In the last months before I left the Ph.D. program undefended, I wrote a fiction story that won an international writing contest based in Belgium. [See blog post, Why I Write.] Around that time, I had a beautiful dream I call “Renaissance Woods” (see collage/painting above) in which an Englishman, my close and loving companion, begs me to do what he wants and points to a table in the woods full of writing and art materials.
When I left the Ph.D. program, feeling defeated and incomplete, I took a job on Mendocino Coast that required only a BA, and started turning my story into the series of novels it has become. My failed attempt at a doctorate served as compost and fuel for my creative work. Basing the story in my town, I lived my days stepping between worlds, like Kay Halefin, in my novel Braided Dimensions. Like her, I had run from conflicts at a university rather than stay and fight to change the institution. Sometimes we need to retreat, or at least divert.
But the feeling of not carrying my hard-worked-for dissertation into the world still haunted and darkened my days. Several years later, I entered a Depth Psychology Master’s program (my third—on the way to the Ph.D., I’d earned a Masters in Communication). Sonoma State University’s Depth Psych Program (DPP) is a very rare breed, unique and special. It was not the degree I was after, though. Rather, I had a huge yearning for a large endeavor that would clarify aspects of my life. Through the beautiful experiences of the program and in the process of my culminating project, I learned that when we stretch—go through difficult times—and also work on the inner self, bringing shadow material to consciousness and removing it from the complexes that control us—we have amazing dreams. Inner work holds rich rewards, such as dreams of swimming with whales and magical sentient creatures capable of unimaginable love (really the coming together of conscious mind with Self, or coniunctio). (See my article in Depth Psychology, including dream collages.)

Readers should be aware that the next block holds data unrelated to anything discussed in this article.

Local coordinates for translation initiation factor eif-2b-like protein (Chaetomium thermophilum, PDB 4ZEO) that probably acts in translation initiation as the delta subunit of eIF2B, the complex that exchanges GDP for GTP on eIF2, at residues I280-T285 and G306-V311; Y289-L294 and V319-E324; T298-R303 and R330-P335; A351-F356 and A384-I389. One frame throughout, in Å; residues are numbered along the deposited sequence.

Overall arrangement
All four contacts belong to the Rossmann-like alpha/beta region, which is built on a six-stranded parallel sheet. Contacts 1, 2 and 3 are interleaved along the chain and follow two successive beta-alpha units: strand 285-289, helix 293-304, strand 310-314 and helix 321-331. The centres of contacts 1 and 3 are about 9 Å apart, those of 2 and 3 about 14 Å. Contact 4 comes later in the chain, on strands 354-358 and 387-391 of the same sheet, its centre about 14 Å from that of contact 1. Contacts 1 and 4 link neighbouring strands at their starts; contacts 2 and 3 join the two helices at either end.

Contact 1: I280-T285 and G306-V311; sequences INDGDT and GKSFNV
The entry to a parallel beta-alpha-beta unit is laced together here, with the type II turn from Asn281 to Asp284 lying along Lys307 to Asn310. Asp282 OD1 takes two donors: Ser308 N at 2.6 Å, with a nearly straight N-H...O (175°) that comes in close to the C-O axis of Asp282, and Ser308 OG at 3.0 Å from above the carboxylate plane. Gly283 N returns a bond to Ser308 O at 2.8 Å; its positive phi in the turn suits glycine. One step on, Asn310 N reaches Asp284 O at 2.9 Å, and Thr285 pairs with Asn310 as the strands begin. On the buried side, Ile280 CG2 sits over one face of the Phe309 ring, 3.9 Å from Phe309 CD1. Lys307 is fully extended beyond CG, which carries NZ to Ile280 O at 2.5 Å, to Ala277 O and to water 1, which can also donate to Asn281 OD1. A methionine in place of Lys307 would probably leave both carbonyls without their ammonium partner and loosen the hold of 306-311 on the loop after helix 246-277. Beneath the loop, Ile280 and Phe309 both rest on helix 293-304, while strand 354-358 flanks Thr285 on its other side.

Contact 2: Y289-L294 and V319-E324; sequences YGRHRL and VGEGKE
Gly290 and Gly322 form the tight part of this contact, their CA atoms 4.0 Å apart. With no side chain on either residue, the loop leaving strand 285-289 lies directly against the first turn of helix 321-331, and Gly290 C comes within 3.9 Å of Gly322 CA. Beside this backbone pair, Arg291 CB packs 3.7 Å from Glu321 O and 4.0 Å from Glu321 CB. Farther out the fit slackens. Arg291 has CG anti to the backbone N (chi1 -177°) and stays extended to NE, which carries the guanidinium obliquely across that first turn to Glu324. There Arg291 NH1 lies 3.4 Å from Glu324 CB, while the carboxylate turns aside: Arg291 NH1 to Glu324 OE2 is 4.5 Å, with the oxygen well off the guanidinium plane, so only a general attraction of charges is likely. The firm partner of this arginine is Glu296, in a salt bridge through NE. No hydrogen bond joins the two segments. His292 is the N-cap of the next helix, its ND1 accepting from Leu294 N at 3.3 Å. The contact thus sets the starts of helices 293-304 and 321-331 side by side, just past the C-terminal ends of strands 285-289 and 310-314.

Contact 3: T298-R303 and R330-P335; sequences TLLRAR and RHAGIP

See also my blog post at left, Female Alchemist.
Current Work and Life
Life has its ways of circling around. I’m still working in education, finally getting my teaching credential, and teaching in a high school, in Special Education. It’s humbling—I look at my friends who stayed a steady course—credential, marriage, house, family—and wonder about my circuitous route. But there’s no one way to live a life.
I haven’t even included my early adult life: marriage, owning coffee-roasting cafes (when I longed to go straight to graduate school), raising children, and single motherhood. That may be a tale for another day.